Though not in black, I’m back. And speaking of being back and in black simultaneously, let’s talk a bit about AC/DC. As far as I’m concerned, AC/DC is a pretty big band. I mean big in terms of fame, of course. They have many legendary rock anthems in their music catalogue, have had their songs appear in dozens of movies, sell thousands of t-shirts around the globe at any given year, and I couldn’t watch them in their last world tour because the concerts got sold out in 10 minutes. So, I mean, they are pretty big, I think.

So considering how big they are, you could think AC/DC are a bunch of assholes. But nope, they are not. In fact, with all the hype around music games nowadays, instead of negotiating a game just for themselves, they agreed to release a big freaking live track pack for Rock Band 2:

Which is an awesome track pack, really. Now let’s change the subject a little.

I’m getting kinda fed up with my Beatles Rock Band. Now, don’t get me wrong: the game itself IS amazing. What is almost unbearable to me is having to swap out my Rock Band 2 DVD and insert the Beatles Rock Band one every time I wanna play a couple Beatles songs.

I mean… I am rarely in the mood of spending a whole hour just playing Beatles. Yeah, I love Beatles, but one of the awesome things about music simulation games is that you’re given freedom to play what the heck you feel like playing at any given time. And since the songs in Beatles Rock Band are not exportable, well… I don’t feel very free playing it. I mean, I can’t just play “Dragula” and “Octopus’s Garden” in the same setlist, right? Bummer.

Thinking of it this way, the AC/DC track pack is a much better solution, since you can actually play the tracks you want in the middle of the most nonsensical setlist you can imagine. Of course, the perfect solution would be to have all Beatles tracks exportable to Rock Band 2, but well, we can’t. Which really is a shame, because between playing RB2 and the Beatles one… it’s kind of a no brainer for me most of the time.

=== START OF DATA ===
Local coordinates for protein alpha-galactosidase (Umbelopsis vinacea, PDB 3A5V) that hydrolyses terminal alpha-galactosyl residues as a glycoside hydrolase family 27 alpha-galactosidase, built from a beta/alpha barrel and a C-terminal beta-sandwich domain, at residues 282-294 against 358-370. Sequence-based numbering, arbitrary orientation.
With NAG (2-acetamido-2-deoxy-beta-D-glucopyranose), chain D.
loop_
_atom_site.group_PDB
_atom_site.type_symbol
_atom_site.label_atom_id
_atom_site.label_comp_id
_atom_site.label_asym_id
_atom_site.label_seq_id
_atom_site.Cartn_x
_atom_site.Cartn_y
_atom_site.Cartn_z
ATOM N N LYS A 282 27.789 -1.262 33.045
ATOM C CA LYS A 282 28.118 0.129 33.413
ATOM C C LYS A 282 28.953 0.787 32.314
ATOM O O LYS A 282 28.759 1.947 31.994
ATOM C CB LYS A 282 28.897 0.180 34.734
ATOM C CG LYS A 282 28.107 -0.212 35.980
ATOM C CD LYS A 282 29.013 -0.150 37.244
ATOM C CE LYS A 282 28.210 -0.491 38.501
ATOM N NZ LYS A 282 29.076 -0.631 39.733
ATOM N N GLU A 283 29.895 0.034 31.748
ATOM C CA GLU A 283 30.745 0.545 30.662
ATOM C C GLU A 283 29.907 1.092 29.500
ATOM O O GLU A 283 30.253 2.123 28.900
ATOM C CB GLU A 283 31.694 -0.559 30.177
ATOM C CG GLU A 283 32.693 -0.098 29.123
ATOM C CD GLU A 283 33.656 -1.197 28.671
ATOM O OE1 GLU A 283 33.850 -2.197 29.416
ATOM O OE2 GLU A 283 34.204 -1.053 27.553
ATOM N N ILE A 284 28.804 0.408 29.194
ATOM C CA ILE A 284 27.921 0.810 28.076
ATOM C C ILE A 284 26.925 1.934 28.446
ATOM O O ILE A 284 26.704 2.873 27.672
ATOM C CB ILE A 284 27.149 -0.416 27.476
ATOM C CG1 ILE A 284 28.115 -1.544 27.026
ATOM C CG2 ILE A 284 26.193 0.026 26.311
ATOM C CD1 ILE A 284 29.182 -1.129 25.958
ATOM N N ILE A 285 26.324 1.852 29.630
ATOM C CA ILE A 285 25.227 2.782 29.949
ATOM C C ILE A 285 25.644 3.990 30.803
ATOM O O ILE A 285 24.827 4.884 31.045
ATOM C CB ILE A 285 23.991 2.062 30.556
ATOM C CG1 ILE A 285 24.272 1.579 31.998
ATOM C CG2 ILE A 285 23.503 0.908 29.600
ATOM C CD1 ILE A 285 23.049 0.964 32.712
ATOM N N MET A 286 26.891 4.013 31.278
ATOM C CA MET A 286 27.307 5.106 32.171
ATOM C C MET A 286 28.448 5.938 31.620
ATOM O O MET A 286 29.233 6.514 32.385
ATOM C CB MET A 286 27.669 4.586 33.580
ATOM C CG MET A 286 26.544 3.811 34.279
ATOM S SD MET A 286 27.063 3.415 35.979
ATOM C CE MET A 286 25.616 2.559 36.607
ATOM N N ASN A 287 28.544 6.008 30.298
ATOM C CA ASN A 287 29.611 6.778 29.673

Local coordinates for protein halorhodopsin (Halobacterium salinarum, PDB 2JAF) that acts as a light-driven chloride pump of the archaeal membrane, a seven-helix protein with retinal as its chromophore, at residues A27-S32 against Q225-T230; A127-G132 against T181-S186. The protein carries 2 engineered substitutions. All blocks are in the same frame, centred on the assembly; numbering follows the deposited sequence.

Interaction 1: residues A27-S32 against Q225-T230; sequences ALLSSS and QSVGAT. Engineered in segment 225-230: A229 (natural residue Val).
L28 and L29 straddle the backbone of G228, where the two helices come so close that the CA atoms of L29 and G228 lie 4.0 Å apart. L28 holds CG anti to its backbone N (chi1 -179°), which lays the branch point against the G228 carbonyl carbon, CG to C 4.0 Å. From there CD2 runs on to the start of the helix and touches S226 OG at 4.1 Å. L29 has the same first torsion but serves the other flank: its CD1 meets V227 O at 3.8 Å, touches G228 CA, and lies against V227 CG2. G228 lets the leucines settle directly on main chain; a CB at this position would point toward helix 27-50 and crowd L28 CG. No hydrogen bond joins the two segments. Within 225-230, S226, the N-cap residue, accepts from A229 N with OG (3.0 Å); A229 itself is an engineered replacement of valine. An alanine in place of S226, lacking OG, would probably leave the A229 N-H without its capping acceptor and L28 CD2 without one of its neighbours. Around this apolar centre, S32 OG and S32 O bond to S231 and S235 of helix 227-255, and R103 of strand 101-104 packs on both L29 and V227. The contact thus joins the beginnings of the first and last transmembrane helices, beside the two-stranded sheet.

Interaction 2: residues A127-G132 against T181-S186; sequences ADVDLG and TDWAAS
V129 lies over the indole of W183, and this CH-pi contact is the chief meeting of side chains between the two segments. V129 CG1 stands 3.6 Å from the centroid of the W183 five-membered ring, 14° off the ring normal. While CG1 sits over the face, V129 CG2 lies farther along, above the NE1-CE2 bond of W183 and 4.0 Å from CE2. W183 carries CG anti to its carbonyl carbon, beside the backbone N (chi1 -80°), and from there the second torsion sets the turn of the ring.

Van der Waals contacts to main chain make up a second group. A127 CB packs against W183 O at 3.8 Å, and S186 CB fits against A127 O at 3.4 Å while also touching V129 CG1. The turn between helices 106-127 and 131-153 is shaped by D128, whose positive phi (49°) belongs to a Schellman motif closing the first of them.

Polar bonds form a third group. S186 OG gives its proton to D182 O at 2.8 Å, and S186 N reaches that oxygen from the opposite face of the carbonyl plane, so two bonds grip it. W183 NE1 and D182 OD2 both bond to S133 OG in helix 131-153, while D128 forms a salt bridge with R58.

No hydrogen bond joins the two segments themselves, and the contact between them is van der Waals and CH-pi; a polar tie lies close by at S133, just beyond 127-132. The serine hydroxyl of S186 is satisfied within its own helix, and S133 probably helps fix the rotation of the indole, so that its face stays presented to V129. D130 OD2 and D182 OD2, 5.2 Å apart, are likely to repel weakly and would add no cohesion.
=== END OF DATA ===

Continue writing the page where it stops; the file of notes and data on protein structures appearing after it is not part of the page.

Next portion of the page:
And there’s another thing. The whole deal, I hate to repeat myself here but here I go again, the whole deal of music simulation games is TO CREATE YOUR OWN ROCK STAR. PERIOD. So when you’re playing someone else’s avatar, someone who’s already famous, it’s JUST NOT THAT ENGAGING. You spend a lot of time creating your character, dressing him like a kickass rocker from hell, picking a righteous style and finish for your AXE, and you do that because you wanna go there and rock shit up with your “rock avatar”! So why the hell would I wanna play as James Hetfield in Guitar Hero: Metallica for example?? He’s famous already, where’s the thrill in that?!

The whole thing was done tastefully in Beatles Rock Band, since the game actually tells the player their story. And it has this whole different vibe to it which was delivered in an extremely accomplished way. But really, I’d love my guitar character to play “While My Guitar Gently Weeps” in Rock Band 2. I’d really love it.

But since I don’t have the option to, in most of the cases I just choose not to play it at all, and to make a huge freaking setlist in Rock Band 2 instead with the songs I love.